“Stop making excuses!”
One of the most effective ways to shut down the voice of risk is to brand an employee as “not a team player,” or “doesn’t believe in the company’s potential.” It’s not U5, but punitively, it might be the next best thing. Try getting promoted or landing a better sales territory with those tidbits embellishing your personnel record. Management’s message: “if you want to stay here, do as we say, and don’t rock the boat.”
“But . . . nobody wants a department full of Chicken Littles, either!” Fair point. Pre-decision, there are clear strategic advantages to being picky about which facts and information one accepts. Managers must have flexibility to determine what’s useful and valuable, and what to eschew. After all, in sales and selling, there are no universally recognized standards for framing the truth. Look at any B2B sales organization, and you’ll see different managers using different dashboards, and no two turning the same dials and knobs.
Yet, there’s a distinction between healthy selectivity and willful ignorance. Sales culture must never be an accomplice to the latter. I’m being Pollyanna because the problem is epidemic. The history of corporate failures is littered with companies that above all, created horribly skewed versions of reality. Many were organizations where deterministic thinking prevailed, and the voices of risk were maligned and ignored. “Employees are our greatest asset! But doubters and naysayers need not apply.”
Make sure the voices of risk are not silenced at your company. That result begins with the board. In an article, Culture: The One Element Most Critical for the Board’s Management of Risk , Jay Taylor, CEO of EagleNext Advisors, recommends six questions to ask:
• Is the CEO active in creating the culture for the organization? Is he or she modeling the right behaviors?
• Is there appropriate tone at the top, both during and outside of board meetings?
• During strategy, product, and investment discussions, is there transparency around business assumptions, openness to respectful but challenging views, and identification of emerging risks to the business model beyond the immediate planning horizon?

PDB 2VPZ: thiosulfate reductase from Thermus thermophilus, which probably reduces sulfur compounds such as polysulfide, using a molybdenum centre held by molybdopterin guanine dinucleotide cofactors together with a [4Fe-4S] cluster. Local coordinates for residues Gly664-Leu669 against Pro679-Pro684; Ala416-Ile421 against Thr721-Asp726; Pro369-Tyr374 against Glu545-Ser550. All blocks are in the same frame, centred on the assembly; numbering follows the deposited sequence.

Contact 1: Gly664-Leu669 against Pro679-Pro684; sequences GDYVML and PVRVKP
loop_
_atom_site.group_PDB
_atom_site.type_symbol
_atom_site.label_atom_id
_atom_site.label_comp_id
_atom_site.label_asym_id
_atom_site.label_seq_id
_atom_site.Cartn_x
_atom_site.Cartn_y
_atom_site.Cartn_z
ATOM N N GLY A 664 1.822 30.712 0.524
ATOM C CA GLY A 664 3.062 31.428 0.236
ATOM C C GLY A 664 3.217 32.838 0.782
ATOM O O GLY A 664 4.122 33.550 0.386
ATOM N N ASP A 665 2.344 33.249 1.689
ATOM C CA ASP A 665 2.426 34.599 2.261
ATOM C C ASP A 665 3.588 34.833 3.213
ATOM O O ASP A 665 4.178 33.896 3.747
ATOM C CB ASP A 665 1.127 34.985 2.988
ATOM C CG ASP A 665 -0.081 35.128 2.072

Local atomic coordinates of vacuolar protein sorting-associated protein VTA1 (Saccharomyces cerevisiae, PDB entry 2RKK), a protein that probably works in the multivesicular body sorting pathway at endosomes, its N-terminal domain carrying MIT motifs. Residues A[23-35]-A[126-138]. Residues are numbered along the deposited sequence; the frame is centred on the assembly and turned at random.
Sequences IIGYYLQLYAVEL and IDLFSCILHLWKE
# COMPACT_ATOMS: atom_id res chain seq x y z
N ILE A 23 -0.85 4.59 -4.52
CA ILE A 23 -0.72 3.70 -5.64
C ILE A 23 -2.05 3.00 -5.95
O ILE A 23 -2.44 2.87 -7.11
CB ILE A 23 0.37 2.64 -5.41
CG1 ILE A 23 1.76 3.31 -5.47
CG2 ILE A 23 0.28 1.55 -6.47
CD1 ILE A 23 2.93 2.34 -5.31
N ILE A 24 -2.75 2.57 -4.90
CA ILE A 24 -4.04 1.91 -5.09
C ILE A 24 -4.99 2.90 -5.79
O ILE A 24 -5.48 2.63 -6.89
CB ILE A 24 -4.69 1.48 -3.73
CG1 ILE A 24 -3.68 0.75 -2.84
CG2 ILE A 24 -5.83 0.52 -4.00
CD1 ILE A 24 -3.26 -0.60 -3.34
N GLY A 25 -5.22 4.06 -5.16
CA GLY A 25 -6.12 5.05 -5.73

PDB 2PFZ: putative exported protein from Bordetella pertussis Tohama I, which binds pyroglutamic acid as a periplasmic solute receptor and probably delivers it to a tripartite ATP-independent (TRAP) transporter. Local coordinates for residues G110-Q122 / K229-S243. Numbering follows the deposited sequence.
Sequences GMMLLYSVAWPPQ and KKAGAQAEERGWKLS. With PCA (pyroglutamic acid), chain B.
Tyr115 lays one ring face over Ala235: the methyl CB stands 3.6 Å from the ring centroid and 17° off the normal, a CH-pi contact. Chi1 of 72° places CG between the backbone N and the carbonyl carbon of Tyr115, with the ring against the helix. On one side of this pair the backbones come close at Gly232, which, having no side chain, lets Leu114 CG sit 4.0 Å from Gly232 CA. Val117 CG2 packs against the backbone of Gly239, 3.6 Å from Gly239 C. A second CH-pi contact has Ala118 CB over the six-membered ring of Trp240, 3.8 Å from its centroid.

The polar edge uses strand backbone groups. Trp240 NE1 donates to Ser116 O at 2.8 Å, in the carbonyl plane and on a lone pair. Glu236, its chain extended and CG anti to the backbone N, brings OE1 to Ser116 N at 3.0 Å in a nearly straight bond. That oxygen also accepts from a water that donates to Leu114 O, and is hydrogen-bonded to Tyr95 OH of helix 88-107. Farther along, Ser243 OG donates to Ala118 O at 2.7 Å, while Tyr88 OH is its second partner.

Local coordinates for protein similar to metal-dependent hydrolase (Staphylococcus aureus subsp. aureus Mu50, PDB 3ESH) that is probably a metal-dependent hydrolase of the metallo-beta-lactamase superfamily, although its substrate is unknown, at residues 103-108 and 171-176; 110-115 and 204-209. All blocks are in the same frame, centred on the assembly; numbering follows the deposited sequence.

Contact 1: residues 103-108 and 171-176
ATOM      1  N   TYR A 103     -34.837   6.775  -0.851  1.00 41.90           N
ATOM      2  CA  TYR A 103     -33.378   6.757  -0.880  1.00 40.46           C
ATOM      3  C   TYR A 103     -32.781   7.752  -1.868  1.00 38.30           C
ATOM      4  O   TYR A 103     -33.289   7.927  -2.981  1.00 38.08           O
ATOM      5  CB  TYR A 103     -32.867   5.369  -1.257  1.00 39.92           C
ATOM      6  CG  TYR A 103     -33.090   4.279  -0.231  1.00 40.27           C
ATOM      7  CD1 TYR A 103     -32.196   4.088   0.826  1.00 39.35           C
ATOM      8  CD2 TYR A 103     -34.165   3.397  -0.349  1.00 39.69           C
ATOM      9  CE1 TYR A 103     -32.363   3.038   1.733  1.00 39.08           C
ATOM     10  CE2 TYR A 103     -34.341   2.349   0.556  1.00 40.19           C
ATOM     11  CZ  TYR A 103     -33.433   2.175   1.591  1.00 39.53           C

• Is there a willingness to bring forward bad news? Is there an understanding that failure may occur, but the business cannot grow and prosper without taking smart risks?
• Has the board established clear expectations for timely identification and handling of risk, particularly those around business goals and objectives? Is there clear risk ownership?
• Not everything should be filtered through the CEO. Are other executives and risk owners present at board meetings and allowed to take questions directly?
The answers to these questions directly influence the culture within the sales force. They influence the strategy, tactics, compensation, and measurements under which business development teams operate. When salespeople believe that the board views risk management, governance and compliance as a crucial responsibility, an ethical environment can be established within the sales organization. The converse is also true: when it’s evident the board doesn’t want to be bothered with protecting the company’s stakeholders, [stuff] will happen. We saw how that works at Wells Fargo.
1. It’s understandable that not every anecdote from the sales force constitutes an “action item,” but make sure it’s clear that salespeople will not be penalized for voicing issues to management.
2. Don’t limit account reviews to “wins.” In meetings and internal communication, allow frank discussion about what impedes selling, and make sure no person or department is held sacrosanct in the conversation.
3. Don’t condemn people for probabilistic thinking. Instead, embrace the approach! That won’t make anyone less determined, resolute, or rabidly goal-focused. In fact, the sales team and its managers will become more risk-aware.
4. Appoint at least one board member to serve as a direct point-of-contact for salespeople who want to elevate concerns about illegal or unethical practices, or any other activity that endangers the company, its employees or its customers.
Uncork the knowledge that exists in your sales organization. Giving risk a voice, and a safe way to express it, provides a measurable financial return. And in the case of Wells Fargo, it could have saved the company from itself.